Heave writer Adam Cowden has a lot of stuff that he’s written for Cracked that didn’t get in, but nevertheless should be seen by the masses. We’ll be picking up some of it. Today, he’d like to teach you about polar bears.
The WWF would have you believe that polar bears are cute, oversized stuffed animals that desperately need your help. In reality, the only thing the polar needs or wants from you is your complete and utter destruction, and, for that matter, the complete and utter destruction of everything in its path. If you plan on “adopting” a polar bear, here are a few reasons to make sure that someone else will be raising it.
1) Polar bears are the only animals that actively hunt humans.
Polar bears are thought to be the only animal to actively hunt humans. According to Ed Zebedee, the director of the Government of Nunavut’s protection services, “Polar bears are the only animal that will definitely stalk a human and eat them. Nobody goes out on the land here without a gun.”
You know when you’re watching an Animal Planet special on lions, and the Australian guy who’s standing too close to the pack loudly says, “They’re actually more afraid of us than we are of them!”? Not so with the polar bear. They have a reputation for having “no fear of humans,” probably due to their natural habitat usually being far removed from human civilization.
You know when you’re watching Shark Week, and they show you the glorious 3D-rendered simulation of the attack, and the guy says, “To a shark, from below, the surfer on his surfboard looked just like a really big fish!” Polar bears don’t make that mistake, but they’ll eat you anyway. They have a nearly omnivorous diet, and will stalk and prey on humans, especially if they are hungry. Oh, and they’ll have an easy time doing it. Other than one subspecies of grizzly bear, they are the largest land predator, and a single swipe of a claw can be enough to kill you.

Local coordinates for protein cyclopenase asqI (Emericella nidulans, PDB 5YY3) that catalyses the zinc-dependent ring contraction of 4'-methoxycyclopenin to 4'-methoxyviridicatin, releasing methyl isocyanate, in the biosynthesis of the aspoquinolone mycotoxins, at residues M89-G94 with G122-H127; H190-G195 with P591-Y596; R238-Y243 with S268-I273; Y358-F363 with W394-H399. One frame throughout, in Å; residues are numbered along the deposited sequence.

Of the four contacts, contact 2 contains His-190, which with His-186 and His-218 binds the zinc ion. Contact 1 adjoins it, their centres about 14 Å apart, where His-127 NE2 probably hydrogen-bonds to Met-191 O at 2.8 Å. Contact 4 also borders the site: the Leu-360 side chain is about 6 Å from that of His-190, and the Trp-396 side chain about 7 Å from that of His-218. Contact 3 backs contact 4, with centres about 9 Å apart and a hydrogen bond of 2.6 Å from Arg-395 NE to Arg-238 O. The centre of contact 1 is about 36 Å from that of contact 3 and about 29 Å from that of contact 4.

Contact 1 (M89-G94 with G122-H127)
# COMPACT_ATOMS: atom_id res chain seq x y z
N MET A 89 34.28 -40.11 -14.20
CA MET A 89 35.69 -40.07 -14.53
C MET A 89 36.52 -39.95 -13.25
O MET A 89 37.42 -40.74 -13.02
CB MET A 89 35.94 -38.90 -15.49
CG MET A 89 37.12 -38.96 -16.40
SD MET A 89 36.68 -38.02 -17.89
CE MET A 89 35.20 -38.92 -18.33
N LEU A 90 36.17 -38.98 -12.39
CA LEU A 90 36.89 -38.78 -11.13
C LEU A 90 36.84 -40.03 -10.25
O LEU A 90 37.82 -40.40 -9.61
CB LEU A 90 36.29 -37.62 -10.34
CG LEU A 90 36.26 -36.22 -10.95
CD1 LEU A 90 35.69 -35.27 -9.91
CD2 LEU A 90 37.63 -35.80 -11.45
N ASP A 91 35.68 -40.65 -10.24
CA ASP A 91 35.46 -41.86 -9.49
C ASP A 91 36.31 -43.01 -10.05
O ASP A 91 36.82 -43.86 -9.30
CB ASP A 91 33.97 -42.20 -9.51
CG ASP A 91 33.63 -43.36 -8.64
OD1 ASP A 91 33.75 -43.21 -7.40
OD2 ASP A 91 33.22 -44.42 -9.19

Just how often does this angel of arctic death strike? Well, fairly rarely. During a 20-year period in Canada, six deaths and 14 injuries were reported. 15 of these incidents were “considered to be acts of predation by the bear, and one by a polar bear defending her cubs.” The rarity human/polar bear contacts means that the chance of being killed by one is small, but if you do encounter one…well, don’t worry too much, because it will probably have snuck up from behind and killed you already.
2) Forget about Jaws, polar bears are the most terrifying animals in the open water.
The polar bear’s body is naturally adapted to swim in cold, arctic water, and their scientific name, ursus martitmus, actually means “maritime bear.” When it comes to swimming form, polar bears do it “doggy style,” using extra-large forepaws to propel them forward. Their hind paws, meanwhile, are held flat and used as steering rudders. If you think that sounds like it would look funny and awkward, like it does when you throw your puppy in the pool, keep in mind that polar bears can pretty easily attain a swimming speed of 6.2 mph, which means they could easily outrun and devour your dog. Or you, for that matter; the fastest ever recorded human swimming speed (for a paltry distance of 50m) is about 5.3 mph.
Before increasing global temperatures caused polar ice to melt, polar bears rarely had to swim what for them would be considered a “long” distance for, but now that it has begun to melt, they appear to have, how you say, “manned up.” According to a recent study, it is not infrequent for polar bears to now swim distances of 96 miles at one time, even up to a max of 220 miles at one time. Sometimes, polar bear cubs accompany their mothers on these swims, and if the cubs can’t keep up in the open water, they die. When it comes to “survival of the fittest,” polar bears don’t fuck around. If you can’t swim the 96-mile length of the gene pool, get out.
It remains to be seen just how far these creatures will swim to adapt to their changing environment. What’s certain, however, is that B-list horror filmakers will go to all possible lengths to exploit this trend; watch out for Polar Bears 3D, coming soon.
3) Polar bear liver is toxic.
Suppose that you do come up against one of these Arctic carnage machines, and manage to come out on top. Obviously, the next thing you’re going to want to do is make like Kirby and devour your opponent in order to subsume its power, right? Wrong. Even in death, the polar bear is still a killer.
Polar bears are adapted to a diet that includes an enormous amount of blubber, which is rich in Vitamin A. For this reason, the polar bear liver is adapted to process and store large amounts of vitamin A, which is fatal to humans in large doses. The Inuit have long known about the dangers of consuming polar bear liver, although the details surrounding the fate of their unlucky first taste-tester are unknown. If it was anything like the death of Arctic explorer Xavier Mertz, however, we can safely assume that it was absolutely fucking terrifying.